It is something of a trope among Machiavelli’s liberal readers that his infamy is undeserved for two basic reasons: 1) he is simply telling it like it is–he is the first “realist” and one should not shoot the messenger. (This for another post.) And 2) far from being an innovator, he is best read as a representative of a certain humanist tradition, writing in well-known genres.
It is hard to know why 2) is seen as so exculpatory– but it is. Indeed, there is a never-ending profusion of books which appear with the announced intention of “rescuing” Machiavelli from the unjust revilings he has endured by re-situating him in his renaissance context. To understand him in his age and surroundings, the reasoning goes, is to see that far from being some diabolical innovator, he was a man of his time, reasoning and speaking as many others had, and so needing to be measured by that standard. (Similar defenses are made for Richard III by his fan club, the Ricardians.)
Otherwise stated, the first principle of competent interpretation of Machiavelli, according to these readers, is to ignore his own explicit claim that his political thought was radically and threateningly innovative. A glance at the first few sentences of The Preface to The Discourses on Livy shows just how innovative:
“Although the envious nature of men has always made it no less dangerous to find new modes and orders than to seek unknown waters and lands, be cause men are more ready to blame than to praise the actions of others, nonetheless, driven by that natural desire that has always been in me to work, without any respect, for those things I believe will bring common benefit to everyone, I have decided to take a path as yet untrodden by anyone, and if it brings me trouble and difficulty, it could also bring me reward through those who consider humanely the end of these labors of mine.”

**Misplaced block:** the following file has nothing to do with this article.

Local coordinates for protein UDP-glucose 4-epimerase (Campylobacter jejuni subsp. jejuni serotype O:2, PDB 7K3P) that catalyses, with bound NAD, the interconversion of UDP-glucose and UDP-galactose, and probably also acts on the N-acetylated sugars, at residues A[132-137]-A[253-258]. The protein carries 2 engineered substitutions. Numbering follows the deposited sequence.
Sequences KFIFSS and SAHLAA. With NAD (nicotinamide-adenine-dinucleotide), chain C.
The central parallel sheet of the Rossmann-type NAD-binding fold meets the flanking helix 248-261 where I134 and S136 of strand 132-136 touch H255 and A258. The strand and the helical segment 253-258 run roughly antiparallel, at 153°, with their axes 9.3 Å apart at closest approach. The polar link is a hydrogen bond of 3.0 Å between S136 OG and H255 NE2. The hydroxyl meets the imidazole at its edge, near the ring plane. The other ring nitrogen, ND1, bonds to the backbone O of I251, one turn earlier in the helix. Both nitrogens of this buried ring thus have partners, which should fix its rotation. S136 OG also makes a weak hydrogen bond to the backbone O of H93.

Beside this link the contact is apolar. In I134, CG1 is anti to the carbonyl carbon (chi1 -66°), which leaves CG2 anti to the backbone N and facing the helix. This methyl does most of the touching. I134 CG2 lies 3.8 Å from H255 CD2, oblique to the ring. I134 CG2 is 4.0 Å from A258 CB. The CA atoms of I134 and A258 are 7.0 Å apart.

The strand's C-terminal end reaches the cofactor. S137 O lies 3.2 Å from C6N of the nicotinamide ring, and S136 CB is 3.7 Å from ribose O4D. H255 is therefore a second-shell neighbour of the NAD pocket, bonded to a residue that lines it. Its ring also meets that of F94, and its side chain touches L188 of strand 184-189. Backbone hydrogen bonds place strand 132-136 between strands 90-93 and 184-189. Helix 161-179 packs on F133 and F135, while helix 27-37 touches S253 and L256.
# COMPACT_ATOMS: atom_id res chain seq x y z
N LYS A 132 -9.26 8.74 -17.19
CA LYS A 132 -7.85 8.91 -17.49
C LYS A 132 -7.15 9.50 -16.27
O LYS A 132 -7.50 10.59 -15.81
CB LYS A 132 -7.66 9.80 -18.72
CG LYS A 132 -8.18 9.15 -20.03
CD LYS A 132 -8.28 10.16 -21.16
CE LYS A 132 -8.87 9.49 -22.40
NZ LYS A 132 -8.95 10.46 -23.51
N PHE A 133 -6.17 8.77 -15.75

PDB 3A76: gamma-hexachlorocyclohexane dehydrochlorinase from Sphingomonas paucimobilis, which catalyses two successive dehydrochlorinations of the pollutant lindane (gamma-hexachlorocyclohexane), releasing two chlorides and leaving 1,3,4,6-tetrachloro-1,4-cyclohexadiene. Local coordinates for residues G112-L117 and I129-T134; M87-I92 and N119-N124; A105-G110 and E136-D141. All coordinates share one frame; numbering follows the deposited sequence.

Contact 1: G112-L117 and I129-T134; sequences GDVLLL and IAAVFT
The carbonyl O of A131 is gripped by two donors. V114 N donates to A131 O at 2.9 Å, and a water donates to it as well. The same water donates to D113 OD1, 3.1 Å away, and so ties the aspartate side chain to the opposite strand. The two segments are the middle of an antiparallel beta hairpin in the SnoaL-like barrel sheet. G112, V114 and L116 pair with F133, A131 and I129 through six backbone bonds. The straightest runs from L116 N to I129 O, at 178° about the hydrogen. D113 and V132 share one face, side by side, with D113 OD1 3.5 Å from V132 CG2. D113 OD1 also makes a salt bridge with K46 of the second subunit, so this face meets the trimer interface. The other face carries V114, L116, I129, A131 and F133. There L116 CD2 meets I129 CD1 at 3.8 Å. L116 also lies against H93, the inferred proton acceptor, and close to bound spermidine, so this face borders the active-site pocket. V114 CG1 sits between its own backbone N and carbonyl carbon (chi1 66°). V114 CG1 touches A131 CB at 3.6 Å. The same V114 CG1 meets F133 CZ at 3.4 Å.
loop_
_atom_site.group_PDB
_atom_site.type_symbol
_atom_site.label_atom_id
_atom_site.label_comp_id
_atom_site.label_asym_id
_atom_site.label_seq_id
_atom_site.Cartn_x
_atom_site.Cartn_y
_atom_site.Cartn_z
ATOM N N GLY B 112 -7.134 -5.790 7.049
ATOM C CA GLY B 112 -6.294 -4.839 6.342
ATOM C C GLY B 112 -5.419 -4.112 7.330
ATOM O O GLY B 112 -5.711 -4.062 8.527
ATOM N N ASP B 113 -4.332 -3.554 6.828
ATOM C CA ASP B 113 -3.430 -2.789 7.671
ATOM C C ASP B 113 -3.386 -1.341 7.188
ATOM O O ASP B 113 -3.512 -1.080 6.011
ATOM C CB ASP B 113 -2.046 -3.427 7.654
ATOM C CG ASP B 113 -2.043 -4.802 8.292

The “unknown waters and lands” whose discoverer Machiavelli likens himself to, are of course the New World, and he is comparing himself to a kind of political Christopher Columbus, who has discovered a vast and unknown land ripe for colonization–and conquest. Indeed, the stated intention of the book is “to find new modes and orders,” an undertaking than which, as we know, no other is more dangerous, for human nature is envious.
Still, in this respect at least, one might wonder whether the liberal reading of Machiavelli has some ghost of reasoning behind it: what, after all, is so new in what he taught or is believed to have taught? ‘ Machiavellian’ politics has been around as long as politics has existed. Are we seriously asked to believe that any two-bit Italian condottieri–let alone Lorenzo–did not know that it was sometimes inexpedient to keep faith, etc.? (One of the more unfortunate consequences of the liberal effort to contextualize Machiavelli is that it reduces him to a purveyor of banalities.)
But of course, such readings miss the point. For Machiavelli’s intention was, as he said, nothing less than to introduce new modes and orders, to institute a fundamental revaluation of values–which means in the first instance changing the way that people talk, making certain things speakable that before were not. That “realism” is publicly speakable as a defense of immoral action is not the smallest sign that his success has been comprehensive.
One has grasped his thought very poorly, then, if one does not recognize the source of the modes and orders he wishes to overthrow–what he characterizes, amusingly if wickedly, as the “present religion.”